Britain’s Business Secretary Sajid Javid delivers his keynote address at the Conservative Party Conference in Manchester, Britain October 5, 2015.
The planned privatisation of Britain’s Green Investment Bank (GIB) must not go ahead unless the government can guarantee the bank’s environmental objectives are protected, a parliamentary committee report released on Saturday said.
The bank was created as a commercial venture at the end of 2012 to back Britain’s green energy projects and encourage private sector investment. It says it has invested 2.3 billion pounds in 62 projects worth over 10.1 billion pounds including offshore wind farms and waste management plants.
In June the new government announced its plans to privatise the bank, saying the move would give the bank greater freedom to borrow, removing state aid restrictions, and allow it to attract more capital.
“The government needs to demonstrate how the privatisation of the bank will contribute to the balance of public and private sector initiatives required to meet the ambitions of the Paris climate change agreement,” the report by the select Environmental Audit Committee (EAC) said.
Last week negotiators from more than 190 countries signed a landmark deal in Paris to curb greenhouse gas emissions and limit global temperature rises to “well below” 2 degrees Celsius above pre-industrial levels.
The bulk of emission reductions are expected to come from electricity generation.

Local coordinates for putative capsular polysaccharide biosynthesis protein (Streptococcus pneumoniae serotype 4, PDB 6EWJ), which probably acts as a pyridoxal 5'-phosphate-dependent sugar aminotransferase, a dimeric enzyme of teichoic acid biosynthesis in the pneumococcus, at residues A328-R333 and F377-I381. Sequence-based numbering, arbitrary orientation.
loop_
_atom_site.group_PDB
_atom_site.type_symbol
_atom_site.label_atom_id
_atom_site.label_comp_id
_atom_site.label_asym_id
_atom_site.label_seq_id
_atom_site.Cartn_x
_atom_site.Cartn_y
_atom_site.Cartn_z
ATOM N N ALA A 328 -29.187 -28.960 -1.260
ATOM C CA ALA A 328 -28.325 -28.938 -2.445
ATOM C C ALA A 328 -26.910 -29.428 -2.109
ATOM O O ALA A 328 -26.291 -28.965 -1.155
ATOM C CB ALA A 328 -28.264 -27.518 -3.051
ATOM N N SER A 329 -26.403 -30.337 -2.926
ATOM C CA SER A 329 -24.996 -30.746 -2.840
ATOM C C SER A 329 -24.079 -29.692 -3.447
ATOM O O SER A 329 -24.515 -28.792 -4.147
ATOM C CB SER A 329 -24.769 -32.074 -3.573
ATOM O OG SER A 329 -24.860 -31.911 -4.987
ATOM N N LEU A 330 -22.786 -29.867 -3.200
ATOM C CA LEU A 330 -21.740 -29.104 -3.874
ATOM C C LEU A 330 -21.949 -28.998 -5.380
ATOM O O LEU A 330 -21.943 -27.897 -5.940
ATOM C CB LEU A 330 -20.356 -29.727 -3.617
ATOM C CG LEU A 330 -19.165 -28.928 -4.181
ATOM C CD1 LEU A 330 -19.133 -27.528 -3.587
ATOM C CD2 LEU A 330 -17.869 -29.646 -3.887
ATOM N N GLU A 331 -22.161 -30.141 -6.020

The EAC fears privatising the bank means it would move away from helping innovative and more complex projects in favour of funding easier and more immediately commercial projects, and that its green credentials could be compromised.
“The government is currently relying on assurances from potential shareholders and the commercial case for retaining the Green Investment Bank’s green purposes. That is not robust enough,” the report said.
Britain’s Business Secretary Sajid Javid said in June the government would sell a majority stake, though no decision has been made on the exact proportion that will be sold.
The report said if the privatisation goes ahead the Government should retain a minority stake to demonstrate its commitment to the green economy and ensure the bank’s long-term strength.
The Department for Business Innovation and Skills (BIS) said in a November policy update it expects pension funds, infrastructure private equity funds and sovereign wealth funds to be interested in investing in the GIB.
The ministry said it hoped to carry out the sale in the next financial year and that changes to the country’s Enterprise and Regulatory Reform Act must be made before it could start selling any stakes in the bank.
($1 = 0.6702 pounds)[Source:- reauters]